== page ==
Elder Adrik’s eyebrows traveled upward into the barren wasteland of his forehead. “Impressive,” he muttered. Clearing his throat, he waved a hand at the class. “Out! Out! That’s all for now.” He paused by Falkrunn. “Except for you.”
Falkrunn waited in miserable suspense while the classroom emptied. How badly had she screwed up? Moradin’s fist! Her mother was already upset over the Paladin thing; this would keep her haunting Falkrunn’s steps for months!
“Are you plotting to be so hopeless that you will not have to apprentice?” The Elder pulled out his pipe and began to fill it.
Falkrunn looked up, surprised. And hopeful.
Adrik laughed. “No one fails my class! I’ll ride you until you gain some proficiency.” He leisurely lit his pipe and drew in a long breath. “You know, you’ll find more in mountain roots than Mephits and Xorns. There are many perilous monsters lurking in the depths.”
“Really?” Falkrunn wasn’t sure when they had covered the Whozits and Whatchamacallits, but she was sure she would have remembered if they were dangerous. “So why don’t you talk more about that? Why does it have to be so…”
“Boring?” The Elder smiled. “This is an introduction for Miners, for those who hear the Singing of the Stone. They care about monsters only because it slows their work. If there are any major infestations, we would bring in a Fighter Guild or even the Iridescent Guard.”
“Why don’t we have something like that here?” Falkrunn grumbled. “I’d apprentice with another Clan if Mader would let me! It’s not so unusual.” Several of her peers had already accepted their Calling in Masonry and Weaponry and surpassed what this smaller Outpost could teach them so they had been sent to Guilds that would further their skill.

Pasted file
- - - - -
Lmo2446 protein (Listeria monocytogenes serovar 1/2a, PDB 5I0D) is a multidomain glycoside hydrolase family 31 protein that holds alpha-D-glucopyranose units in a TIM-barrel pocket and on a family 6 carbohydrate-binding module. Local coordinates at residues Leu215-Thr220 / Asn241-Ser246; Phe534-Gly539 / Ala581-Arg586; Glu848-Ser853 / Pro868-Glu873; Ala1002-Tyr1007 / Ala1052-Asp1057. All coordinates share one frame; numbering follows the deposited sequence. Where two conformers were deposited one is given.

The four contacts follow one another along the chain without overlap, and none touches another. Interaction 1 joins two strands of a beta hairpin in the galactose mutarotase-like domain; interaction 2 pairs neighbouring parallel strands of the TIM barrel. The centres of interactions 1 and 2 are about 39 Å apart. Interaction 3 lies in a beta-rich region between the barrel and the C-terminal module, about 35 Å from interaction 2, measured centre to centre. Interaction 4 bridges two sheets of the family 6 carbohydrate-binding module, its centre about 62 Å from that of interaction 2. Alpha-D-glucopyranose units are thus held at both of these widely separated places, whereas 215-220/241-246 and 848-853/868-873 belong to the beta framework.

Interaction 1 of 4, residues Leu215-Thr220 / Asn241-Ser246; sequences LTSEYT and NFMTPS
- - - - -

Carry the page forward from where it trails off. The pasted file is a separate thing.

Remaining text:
“Your mother is afraid you have too much of your father in you.” Adrik eyed her speculatively. “That you’ll run off to join the Iridescent Guard.”
Falkrunn stared at him. She barely remember her father, who had died when she was a babe. And she had heard only vague stories of the Guard. Tales of Glory were distractions and replaced with Tales of Hard Work and Achievement. “My father was a Brewer.”
Adrik shook his head. “Nay, he was in the Guard. Your Uncle too.”
“Terrik?” Falkrunn scoffed. “He’s a FARMER!”
“He is now.” The Elder blew out a cloud of smoke. “He had a falling out. He wasn’t thrown out; he just left.”
“I don’t understand.”
“Are you dim, lass? Your mother lost her husband to the Guard and worries that you may follow. She’s used her considerable influence on this Clan to keep this from you. I’m telling you this because I don’t agree with her. ” He pointed at Falkrunn with his pipe. “I’ve seen you fight. There is a lot of raw talent there.” He grunted. “And you’ll never make a Miner.”
Falkrunn’s head was spinning. Her father had been a Guardsman? One of the Elite? Like a Paladin?
“I know your father had different plans for you.” Adrik crossed his arms and looked at her. “He named you after Falkrunn the Fierce, the only Female Fighter in the History of the Iridescent Guard.”